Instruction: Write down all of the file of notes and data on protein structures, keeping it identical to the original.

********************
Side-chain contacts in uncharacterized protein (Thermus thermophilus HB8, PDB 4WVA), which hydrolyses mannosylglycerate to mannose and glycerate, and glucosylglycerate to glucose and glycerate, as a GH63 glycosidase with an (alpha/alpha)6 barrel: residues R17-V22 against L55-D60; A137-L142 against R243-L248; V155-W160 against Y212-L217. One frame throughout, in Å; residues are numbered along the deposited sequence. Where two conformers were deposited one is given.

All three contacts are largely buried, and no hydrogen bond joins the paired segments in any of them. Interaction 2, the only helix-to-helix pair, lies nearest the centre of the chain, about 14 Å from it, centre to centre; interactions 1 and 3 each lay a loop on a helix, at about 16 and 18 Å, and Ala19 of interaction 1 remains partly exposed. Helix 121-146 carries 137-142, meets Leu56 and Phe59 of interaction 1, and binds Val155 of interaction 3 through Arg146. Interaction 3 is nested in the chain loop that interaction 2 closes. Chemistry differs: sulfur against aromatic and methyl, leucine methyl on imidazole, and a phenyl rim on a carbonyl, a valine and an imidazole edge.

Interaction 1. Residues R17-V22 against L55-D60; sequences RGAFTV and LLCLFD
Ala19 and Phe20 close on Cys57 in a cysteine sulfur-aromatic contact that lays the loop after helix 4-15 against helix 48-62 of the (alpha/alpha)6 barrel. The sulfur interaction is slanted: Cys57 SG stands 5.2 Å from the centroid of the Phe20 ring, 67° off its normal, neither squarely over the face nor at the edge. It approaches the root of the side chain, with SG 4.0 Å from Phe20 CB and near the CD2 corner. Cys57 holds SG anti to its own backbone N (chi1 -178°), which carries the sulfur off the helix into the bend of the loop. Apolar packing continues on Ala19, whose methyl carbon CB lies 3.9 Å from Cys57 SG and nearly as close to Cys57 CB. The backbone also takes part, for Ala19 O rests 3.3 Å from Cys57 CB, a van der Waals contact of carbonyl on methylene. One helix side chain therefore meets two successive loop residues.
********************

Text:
Side-chain contacts in uncharacterized protein (Thermus thermophilus HB8, PDB 4WVA), which hydrolyses mannosylglycerate to mannose and glycerate, and glucosylglycerate to glucose and glycerate, as a GH63 glycosidase with an (alpha/alpha)6 barrel: residues R17-V22 against L55-D60; A137-L142 against R243-L248; V155-W160 against Y212-L217. One frame throughout, in Å; residues are numbered along the deposited sequence. Where two conformers were deposited one is given.

All three contacts are largely buried, and no hydrogen bond joins the paired segments in any of them. Interaction 2, the only helix-to-helix pair, lies nearest the centre of the chain, about 14 Å from it, centre to centre; interactions 1 and 3 each lay a loop on a helix, at about 16 and 18 Å, and Ala19 of interaction 1 remains partly exposed. Helix 121-146 carries 137-142, meets Leu56 and Phe59 of interaction 1, and binds Val155 of interaction 3 through Arg146. Interaction 3 is nested in the chain loop that interaction 2 closes. Chemistry differs: sulfur against aromatic and methyl, leucine methyl on imidazole, and a phenyl rim on a carbonyl, a valine and an imidazole edge.

Interaction 1. Residues R17-V22 against L55-D60; sequences RGAFTV and LLCLFD
Ala19 and Phe20 close on Cys57 in a cysteine sulfur-aromatic contact that lays the loop after helix 4-15 against helix 48-62 of the (alpha/alpha)6 barrel. The sulfur interaction is slanted: Cys57 SG stands 5.2 Å from the centroid of the Phe20 ring, 67° off its normal, neither squarely over the face nor at the edge. It approaches the root of the side chain, with SG 4.0 Å from Phe20 CB and near the CD2 corner. Cys57 holds SG anti to its own backbone N (chi1 -178°), which carries the sulfur off the helix into the bend of the loop. Apolar packing continues on Ala19, whose methyl carbon CB lies 3.9 Å from Cys57 SG and nearly as close to Cys57 CB. The backbone also takes part, for Ala19 O rests 3.3 Å from Cys57 CB, a van der Waals contact of carbonyl on methylene. One helix side chain therefore meets two successive loop residues.